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  • Leading A Game Writer's Room

    [03.25.21]
    - Gabriel Padinha
  • For a while, I've been conducting writer's room in games I participate in from the early production phase that contains some sort of narrative in its design. When we talk about narrative and writer's room, it's easy to think that we only deal with complex stories and key points on stories, but the truth is that most stories I've worked on having as the central point a fun and fluid gameplay more than just the story. 

    In this way, when we think about narrative, we do not necessarily think about tracing every story piece of a great narrative game such as Detroit: Become Human, but rather some story pillars that rule the world, even though sometimes they are not even presented to players. This is a way to also lead artistic, interface, gameplay, and other aspects that compose a game.

    A central point is that not every game has stories with a well-thought script and complex storylines, but even though still use some techniques that fill the world you're gonna work and develop for the next months or years can be valid in a macro view.

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    Tin & Kuna is a game 3D platform that despite having a not complex storyline whatsoever, made great use of narrative directions and decisions made during the early stages of development in its art style and core mechanics.

    But after wall, what is a Writer's Room?

    It is a technique applied for years in the industry of cinema, where screenwriters gather around a round table to give their opinion on, the script for a film, series, or other media. At this meeting, everyone has a voice to suggest anything to the heart of the narrative, which is then filtered by the most experienced writers or the creator of the script room, if it is a smaller team. Despite being very widespread in the cinema universe and being used for decades, it is a relatively new technique in the world of games and only began to be applied as they evolved in terms of plot and script.

    The process

    At Black River Studios, our writer's rooms were usually open to people on the team who are willing to participate and are usually led by a Game Designer or, in the absence of one, a UX Designer. This designer will be responsible for elaborating the dynamics, driving the rhythm of the script room, and finally, compiling the ideas, filtering them, drawing insights, and deciding what goes into the main story.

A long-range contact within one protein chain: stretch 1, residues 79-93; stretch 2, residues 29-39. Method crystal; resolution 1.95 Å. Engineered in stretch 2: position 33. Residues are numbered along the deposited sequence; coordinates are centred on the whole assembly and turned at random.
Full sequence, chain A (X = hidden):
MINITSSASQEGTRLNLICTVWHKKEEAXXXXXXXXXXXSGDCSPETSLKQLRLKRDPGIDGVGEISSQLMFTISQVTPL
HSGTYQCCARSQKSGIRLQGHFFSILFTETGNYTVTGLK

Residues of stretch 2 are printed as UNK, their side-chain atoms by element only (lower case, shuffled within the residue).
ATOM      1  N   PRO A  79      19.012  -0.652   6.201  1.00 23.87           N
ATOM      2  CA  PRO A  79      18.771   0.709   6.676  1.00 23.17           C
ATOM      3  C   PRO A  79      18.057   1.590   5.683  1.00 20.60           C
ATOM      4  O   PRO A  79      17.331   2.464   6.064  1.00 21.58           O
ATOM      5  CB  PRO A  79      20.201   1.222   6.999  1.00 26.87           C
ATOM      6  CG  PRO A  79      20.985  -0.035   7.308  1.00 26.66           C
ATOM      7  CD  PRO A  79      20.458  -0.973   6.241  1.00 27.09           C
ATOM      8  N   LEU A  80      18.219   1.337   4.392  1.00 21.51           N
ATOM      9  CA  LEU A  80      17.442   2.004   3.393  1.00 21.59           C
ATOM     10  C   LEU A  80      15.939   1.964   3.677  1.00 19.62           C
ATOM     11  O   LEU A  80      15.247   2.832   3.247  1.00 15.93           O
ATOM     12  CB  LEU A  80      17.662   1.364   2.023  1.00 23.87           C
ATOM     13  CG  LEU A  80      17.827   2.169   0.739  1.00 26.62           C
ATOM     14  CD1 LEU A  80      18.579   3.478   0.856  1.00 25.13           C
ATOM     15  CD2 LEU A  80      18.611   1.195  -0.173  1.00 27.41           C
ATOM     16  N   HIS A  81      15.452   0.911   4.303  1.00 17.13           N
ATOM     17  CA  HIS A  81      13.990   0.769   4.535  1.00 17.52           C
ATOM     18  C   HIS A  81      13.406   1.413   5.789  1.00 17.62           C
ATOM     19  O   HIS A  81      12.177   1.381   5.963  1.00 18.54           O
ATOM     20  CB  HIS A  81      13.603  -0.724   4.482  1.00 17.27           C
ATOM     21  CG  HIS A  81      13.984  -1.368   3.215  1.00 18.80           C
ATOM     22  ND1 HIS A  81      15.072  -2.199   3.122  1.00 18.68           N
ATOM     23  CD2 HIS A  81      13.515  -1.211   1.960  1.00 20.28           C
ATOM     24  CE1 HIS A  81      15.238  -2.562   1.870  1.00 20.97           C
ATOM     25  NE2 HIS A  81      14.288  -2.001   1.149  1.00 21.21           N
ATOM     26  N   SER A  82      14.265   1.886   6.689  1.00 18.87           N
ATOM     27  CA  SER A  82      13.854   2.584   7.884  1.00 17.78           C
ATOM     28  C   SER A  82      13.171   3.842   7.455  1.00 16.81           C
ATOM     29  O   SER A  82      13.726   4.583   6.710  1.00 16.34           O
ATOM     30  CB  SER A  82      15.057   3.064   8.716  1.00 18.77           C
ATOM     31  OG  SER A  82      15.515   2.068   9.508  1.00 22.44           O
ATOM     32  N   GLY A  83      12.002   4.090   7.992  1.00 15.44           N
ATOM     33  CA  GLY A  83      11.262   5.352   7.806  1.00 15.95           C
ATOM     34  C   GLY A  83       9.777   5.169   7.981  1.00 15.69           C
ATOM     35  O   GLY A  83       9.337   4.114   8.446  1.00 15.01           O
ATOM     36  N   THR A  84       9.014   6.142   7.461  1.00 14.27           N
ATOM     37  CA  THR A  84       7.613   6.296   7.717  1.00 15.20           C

Because at Black River Studios we worked with sub-teams spread into multiple projects happening at the same time, the person responsible for creating the Writers Room can (and usually does) call people from another team to participate in the dynamic. This is very helpful since it can bring another view about the story that those who are already biased by knowing the theme and pillars of the game most times have.

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    Looks like a Writer's Room (in fact it is, it's Breaking Bad writer's room), but it's almost like this that we organize ourselves to make our owns.

    Set a goal

    Depending on the depth of the story you want to tell, multiple sessions may be necessary, so before you start to design your writer's room, it is important to reflect and decide which questions you want to answer with that specific session. The recommendation is that, if more than one session is hosted, they happen increasingly, in a way that a script room creates material so that the next one can use it, this way you can create links between one part and another of your history, allowing your world and your script to be deeper and tied together.

    Generally, your goal will start with something like defining the universe where your game takes place, or the main characteristics of your character, or even, if the focus is on telling how a great villain or threat was defeated, what is that threat and why it's so important to the game's script.

    When your goal is set, it's time for you to start researching some references that are valid for you to start working out how the script room can be conducted so that good answers flow naturally and the questions you want to answer with that session are in fact answered.


    In this session, our goal was to define how the game world would work. For greater immersion, all questions had to be answered in the first person, so that it would be easier to embrace such a world as ours. 

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